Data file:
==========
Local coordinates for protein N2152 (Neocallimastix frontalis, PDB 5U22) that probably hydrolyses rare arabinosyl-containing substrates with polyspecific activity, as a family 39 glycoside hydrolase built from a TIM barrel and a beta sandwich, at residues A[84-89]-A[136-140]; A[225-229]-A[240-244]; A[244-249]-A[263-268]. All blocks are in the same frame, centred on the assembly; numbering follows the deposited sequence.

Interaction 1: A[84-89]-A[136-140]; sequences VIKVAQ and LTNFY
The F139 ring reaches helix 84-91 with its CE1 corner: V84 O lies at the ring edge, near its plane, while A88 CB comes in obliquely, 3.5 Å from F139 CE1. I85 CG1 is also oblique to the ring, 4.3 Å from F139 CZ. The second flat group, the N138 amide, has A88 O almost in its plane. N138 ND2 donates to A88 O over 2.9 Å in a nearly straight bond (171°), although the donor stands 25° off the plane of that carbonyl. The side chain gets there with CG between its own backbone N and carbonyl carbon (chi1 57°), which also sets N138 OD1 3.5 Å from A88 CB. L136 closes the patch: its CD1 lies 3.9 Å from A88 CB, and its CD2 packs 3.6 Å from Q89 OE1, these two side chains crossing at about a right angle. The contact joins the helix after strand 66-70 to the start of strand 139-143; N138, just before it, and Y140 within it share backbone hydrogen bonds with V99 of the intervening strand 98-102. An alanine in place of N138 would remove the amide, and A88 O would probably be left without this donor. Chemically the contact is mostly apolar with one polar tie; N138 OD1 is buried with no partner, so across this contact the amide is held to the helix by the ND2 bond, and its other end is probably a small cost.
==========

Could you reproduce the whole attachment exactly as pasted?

Local coordinates for protein N2152 (Neocallimastix frontalis, PDB 5U22) that probably hydrolyses rare arabinosyl-containing substrates with polyspecific activity, as a family 39 glycoside hydrolase built from a TIM barrel and a beta sandwich, at residues A[84-89]-A[136-140]; A[225-229]-A[240-244]; A[244-249]-A[263-268]. All blocks are in the same frame, centred on the assembly; numbering follows the deposited sequence.

Interaction 1: A[84-89]-A[136-140]; sequences VIKVAQ and LTNFY
The F139 ring reaches helix 84-91 with its CE1 corner: V84 O lies at the ring edge, near its plane, while A88 CB comes in obliquely, 3.5 Å from F139 CE1. I85 CG1 is also oblique to the ring, 4.3 Å from F139 CZ. The second flat group, the N138 amide, has A88 O almost in its plane. N138 ND2 donates to A88 O over 2.9 Å in a nearly straight bond (171°), although the donor stands 25° off the plane of that carbonyl. The side chain gets there with CG between its own backbone N and carbonyl carbon (chi1 57°), which also sets N138 OD1 3.5 Å from A88 CB. L136 closes the patch: its CD1 lies 3.9 Å from A88 CB, and its CD2 packs 3.6 Å from Q89 OE1, these two side chains crossing at about a right angle. The contact joins the helix after strand 66-70 to the start of strand 139-143; N138, just before it, and Y140 within it share backbone hydrogen bonds with V99 of the intervening strand 98-102. An alanine in place of N138 would remove the amide, and A88 O would probably be left without this donor. Chemically the contact is mostly apolar with one polar tie; N138 OD1 is buried with no partner, so across this contact the amide is held to the helix by the ND2 bond, and its other end is probably a small cost.